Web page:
Boster's ELISA kits contain all the reagents one needs to conduct a sandwich ELISA, with pre-coated ELISA plates. Case management shouldn’t take hours, so we designed it to be easy. With the following simple steps, all your documents will fall in the right place, so your team can focus on the things that matter:

Coating
Polystyrene plate is treated with a solution of either antigen or antibody

Blocking
An unrelated protein-based solution is used to cover all unbound sites on the plates.

Detection
Enzyme-conjugated antibody or antigen binds specifically to the target antigen or antibody.

Read Results
Substrate is added and the signal produced by the enzyme-substrate reaction is measured.

Featured Products

Check out Boster's popular ELISA kits

About Boster Biological Technology

Here are some quick facts about bosterbio.com

26
Years

2300+
Publications

4.8 / 5
Rating on biocompare.com

16000+
Antibodies

900+
ELISA Kits

“Fastest Growing Antibody Company” – CiteAb.Com

Boster ELISA kits are well-cited

Boster antibodies and ELISA kits are cited over 23,000+ times in publications around the world. According to the big data research company CiteAb.com, Bosterbio is globally the fastest growing antibody company in terms of the number of academic publication citations. For Picokine® ELISA kits specifically, an estimate of 6000+ publications are available. You can find specific citations for ELISA kits and antibodies on each product page.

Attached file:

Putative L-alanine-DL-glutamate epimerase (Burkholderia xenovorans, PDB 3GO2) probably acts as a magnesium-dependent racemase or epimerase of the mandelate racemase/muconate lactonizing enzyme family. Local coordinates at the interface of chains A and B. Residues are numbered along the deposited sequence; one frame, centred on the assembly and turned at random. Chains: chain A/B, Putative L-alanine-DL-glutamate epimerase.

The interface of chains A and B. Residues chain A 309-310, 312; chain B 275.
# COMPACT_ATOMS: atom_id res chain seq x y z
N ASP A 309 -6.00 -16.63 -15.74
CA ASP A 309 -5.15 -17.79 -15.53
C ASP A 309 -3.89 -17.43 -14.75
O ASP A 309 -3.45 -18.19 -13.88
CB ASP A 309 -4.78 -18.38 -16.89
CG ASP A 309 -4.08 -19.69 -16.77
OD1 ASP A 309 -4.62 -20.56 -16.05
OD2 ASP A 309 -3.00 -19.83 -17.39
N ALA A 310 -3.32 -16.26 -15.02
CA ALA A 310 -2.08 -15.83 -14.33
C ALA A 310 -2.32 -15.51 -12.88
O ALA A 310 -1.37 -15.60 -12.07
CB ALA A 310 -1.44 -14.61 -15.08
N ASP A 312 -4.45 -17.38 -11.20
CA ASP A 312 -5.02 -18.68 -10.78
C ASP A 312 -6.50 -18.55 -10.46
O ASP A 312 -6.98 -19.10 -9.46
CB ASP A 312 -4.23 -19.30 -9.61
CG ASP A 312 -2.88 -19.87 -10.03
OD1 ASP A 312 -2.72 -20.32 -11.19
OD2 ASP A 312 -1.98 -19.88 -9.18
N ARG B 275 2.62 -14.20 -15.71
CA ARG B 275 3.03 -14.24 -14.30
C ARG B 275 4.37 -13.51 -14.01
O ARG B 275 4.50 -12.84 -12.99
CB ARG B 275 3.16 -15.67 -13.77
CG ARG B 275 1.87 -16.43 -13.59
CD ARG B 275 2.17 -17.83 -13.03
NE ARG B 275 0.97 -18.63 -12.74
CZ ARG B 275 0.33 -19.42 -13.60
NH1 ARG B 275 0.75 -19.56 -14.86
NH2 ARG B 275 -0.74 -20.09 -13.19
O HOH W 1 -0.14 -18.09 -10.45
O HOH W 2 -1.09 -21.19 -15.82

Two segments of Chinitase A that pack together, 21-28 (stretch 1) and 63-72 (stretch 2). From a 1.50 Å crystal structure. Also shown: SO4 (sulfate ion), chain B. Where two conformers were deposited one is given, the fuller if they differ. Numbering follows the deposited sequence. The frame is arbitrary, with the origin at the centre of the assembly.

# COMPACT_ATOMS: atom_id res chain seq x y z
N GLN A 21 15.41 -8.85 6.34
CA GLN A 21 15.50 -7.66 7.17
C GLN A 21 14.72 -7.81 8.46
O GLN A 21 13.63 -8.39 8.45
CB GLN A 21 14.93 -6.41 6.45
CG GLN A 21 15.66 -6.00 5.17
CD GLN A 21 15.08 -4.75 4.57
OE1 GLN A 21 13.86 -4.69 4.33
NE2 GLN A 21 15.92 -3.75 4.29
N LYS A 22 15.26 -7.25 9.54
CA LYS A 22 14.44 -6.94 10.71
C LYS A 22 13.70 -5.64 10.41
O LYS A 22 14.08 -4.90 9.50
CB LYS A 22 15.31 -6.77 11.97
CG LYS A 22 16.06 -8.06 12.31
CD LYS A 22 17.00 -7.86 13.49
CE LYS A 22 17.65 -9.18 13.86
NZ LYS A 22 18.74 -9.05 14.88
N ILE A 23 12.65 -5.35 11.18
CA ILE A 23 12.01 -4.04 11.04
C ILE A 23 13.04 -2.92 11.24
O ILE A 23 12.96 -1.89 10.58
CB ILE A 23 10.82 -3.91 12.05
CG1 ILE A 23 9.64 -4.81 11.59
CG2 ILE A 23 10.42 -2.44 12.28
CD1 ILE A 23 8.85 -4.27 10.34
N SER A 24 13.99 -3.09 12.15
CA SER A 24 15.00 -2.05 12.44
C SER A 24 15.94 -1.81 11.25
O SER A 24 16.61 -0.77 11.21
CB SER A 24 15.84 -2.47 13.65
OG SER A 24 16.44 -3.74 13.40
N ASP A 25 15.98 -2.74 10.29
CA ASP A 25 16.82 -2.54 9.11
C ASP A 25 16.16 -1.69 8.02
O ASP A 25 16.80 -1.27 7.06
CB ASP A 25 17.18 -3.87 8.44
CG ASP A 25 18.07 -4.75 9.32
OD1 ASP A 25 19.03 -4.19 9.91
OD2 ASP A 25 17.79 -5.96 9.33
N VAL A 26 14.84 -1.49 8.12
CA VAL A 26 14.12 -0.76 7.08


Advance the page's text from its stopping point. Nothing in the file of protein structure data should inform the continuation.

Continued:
Testimonials

What life scientists are saying about Boster ELISA kits

Partners & Customers

human fibronectin elisa kit

"How To Become An Expert" Experiment EBook Series

Do you want to know more about ELISA?

Download our popular eBook for ELISA: How to Become an ELISA Expert in 4 days. You can find it along with our other experiment guides in the link below.
Boster offers research reagents, antibodies, and ELISA kits based on 26+ years of experience manufacturing these specific products. We are application experts that know everything about Western blotting, Immunohistochemistry, and more importantly, ELISA, and we are here to help you with everything we've got. One of our most popular educational material is our How to Become an Expert eBook series.

In the How to Become an ELISA Expert in 4 days eBook, you can expect the following:

  • ELISA Principle: Having a solid understanding of how ELISA works significantly puts you ahead of the learning curve. We have everything you need to know from sample preparation to data analysis.
  • Optimized Protocols: ELISA is complex and prone to errors in many ways. Our step-by-step protocols will guide you to generate reproducible, high quality data.
  • 150+ Troubleshooting Advice: Having our troubleshooting guide that addresses all kinds of problems can save you a lot of precious time and headache.
  • Frequently Asked Questions: Learning from your peers’ experiences can bring you novel perspectives and help you avoid common mistakes.
Download

ELISA Kits FAQs

Don't see what you want? Ask us at [email protected]

Q.1 How do I troubleshoot low signal in ELISA results?

A number of problems commonly arise during ELISA that can result in low signal and poor color development. Use our troubleshooting tips to help you improve your experiment and get better data. For more information, visit ELISA Troubleshooting Low Signal.

Q.2 What is matrix effect and how does it affect my results?

Matrix effect occurs when the target antigen interacts with matrix components in plasma or serum samples. These matrix components can be endogenous biological components such as phospholipids, carbohydrates, and metabolites. Matrix components can reduce the binding of the antibody to the target protein, or non-specifically bind the antibody, generating weak or noisy results. Read some tips to reduce matrix effect.